Q: Good day! — I’ve just returned again from my offices in India and I have a question I’m hoping you can provide me an answer.
I noticed that most people I came across in India had a red string tied to their wrist and when I asked a few people on my team the significance they told me it was something in regards to their native religion.
This brings me to the most recent observation of the “red string.” — I remember reading once about a red string in Kabbalah and in fact a few years back there was some “commercial kabbala” fad that hollywood embraced and you’d see movie stars wearing a red string.
Do you know anything about this? I seem to remember there is reference to a red string in Judaism connected to the site of Rebecca’s holy site but I could be mistaken.
A *roita bindel* — red string — was often “prescribed” by concerned Jewish mothers and grandmothers in Eastern Europe to ward off the evil eye. It is quite common to find people circumscribe the matriarch RACHEL’s tomb with red string (seven times) and to then use that string, as above.
Keep searching and may no harm befall you!
As per Wikipedia:
Some red string is brought from Israel. Sometimes, the string has been wound in large quantities around the tomb of the Hebrew Biblical matriarch Rachel, near Bethlehem. It is considered to have great powers of “good fortune” and grant added divine protection to those who wear it. Most rabbis though do not encourage the practice of this “segulah“.
On the Ohr Somayach, Jerusalem yeshiva site, the “ask the rabbi” column says:
…There is no written mention in the Torah, Halachah or Kabbalah about tying a red string around the wrist. However, it seems to be a custom that has been around for some time, and may be based on Torah or Kabbalistic ideas. If there is any validity to the custom, it would be considered a segulah or protective type of act…There are sources for such special properties of seguloth. The Torah states, “The Lord your God has chosen you to be His Am Segulah (treasured people) out of all the peoples upon the face of the earth” (Deut. 7:6). Why are the Jewish people called G-d’s segulah? Rabbi Chaim of Voloshzin says it’s on account of the Torah and mitzvoth that have a miraculous effect on them, enabling their prayers to be answered in a special way. In fact, the mitzvoth themselves are protective: Charity protects from natural death, sanctifying the new moon protects from unnatural death, the succah protects from exile, and so on.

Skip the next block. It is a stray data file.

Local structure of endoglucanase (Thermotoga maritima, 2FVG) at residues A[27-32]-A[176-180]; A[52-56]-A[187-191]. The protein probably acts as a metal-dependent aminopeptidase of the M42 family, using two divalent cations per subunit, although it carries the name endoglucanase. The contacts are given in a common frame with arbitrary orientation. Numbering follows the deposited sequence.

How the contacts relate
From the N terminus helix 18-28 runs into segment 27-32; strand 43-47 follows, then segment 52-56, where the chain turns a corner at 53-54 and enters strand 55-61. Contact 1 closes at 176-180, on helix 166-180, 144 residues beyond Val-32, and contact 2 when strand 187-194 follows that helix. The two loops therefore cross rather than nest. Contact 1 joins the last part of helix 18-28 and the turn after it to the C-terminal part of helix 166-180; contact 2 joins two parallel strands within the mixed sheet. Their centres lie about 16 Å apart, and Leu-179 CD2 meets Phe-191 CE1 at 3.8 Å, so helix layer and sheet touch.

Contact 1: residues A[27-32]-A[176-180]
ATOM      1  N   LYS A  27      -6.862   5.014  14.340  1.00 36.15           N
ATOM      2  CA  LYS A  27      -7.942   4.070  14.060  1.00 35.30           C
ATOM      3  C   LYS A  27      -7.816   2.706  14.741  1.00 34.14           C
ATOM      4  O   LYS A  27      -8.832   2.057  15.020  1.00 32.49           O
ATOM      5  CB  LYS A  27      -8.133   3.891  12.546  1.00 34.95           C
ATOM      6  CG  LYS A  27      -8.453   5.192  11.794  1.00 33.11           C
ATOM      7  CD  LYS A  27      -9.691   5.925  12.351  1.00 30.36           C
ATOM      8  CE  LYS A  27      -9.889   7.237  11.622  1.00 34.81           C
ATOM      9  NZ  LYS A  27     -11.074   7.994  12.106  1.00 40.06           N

Therefore a custom that is based on Torah ideas or mitzvoth may also have special segula properties on a smaller scale. Regarding the red string, the custom is to tie a long red thread around the burial site of Rachel, the wife of Jacob. Rachel selflessly agreed that her sister marry Jacob first to spare Leah shame and embarrassment. Later, Rachel willingly returned her soul to God on the lonely way to Beit Lechem, in order to pray there for the desperate Jews that would pass by on their way to exile and captivity. Often, one acquires the red string when giving charity.
Perhaps for these reasons the red thread is considered a protective segula. It recalls the great merit of our matriarch Rachel, reminding us to emulate her modest ways of consideration, compassion, and selflessness for the benefit of others, while simultaneously giving charity to the poor and needy. It follows that this internal reflection that inspires good deeds, more than the string itself, would protect one from evil and harm.
Similarly, Rabbi Ahron Lopiansky writes more critically on the Aish HaTorah site, pointing to the ambiguous origin and controversial nature of using the red string even among the ancient rabbis:
Firstly, there is absolutely no genuine kabbalistic source for wearing a red thread around one’s wrist to ward off the “evil eye.” While there exists such a practice amongst some devout Jews, it is not mentioned in any kabbalistic work. Yes, there is a fleeting mention in the Talmud about the practice of tying a bundle of herbs or gems and wearing them in order to ward off the “evil eye.” No special color, nor Rachel, nor even thread are mentioned. Also, the comment is an offhand remark concerning laws of Sabbath observance.
One of the late great scholars, the Debreczyner Rav, mentions it as a practice he saw in his father’s home, but his extensive search could not find a written source for the practice.
The good news is that there is a clear and early source that mentions tying a red string to ward off an “evil eye” and that is in the Tosefta, an early Talmudic work (Shabbat, ch. 7-8). The bad news is that it clearly states that tying a red string around oneself is severely prohibited. It is characterized as “Darchei Emori,” a worthless, superstitious practice, close to idol-worship.
Some Orthodox Jews who worry about the negative powers of the “evil eye” may have an old tradition to tie a small red-colored string near the bed of a baby in hopes of invoking God’s mercy, and that no ill-harm should befall the child.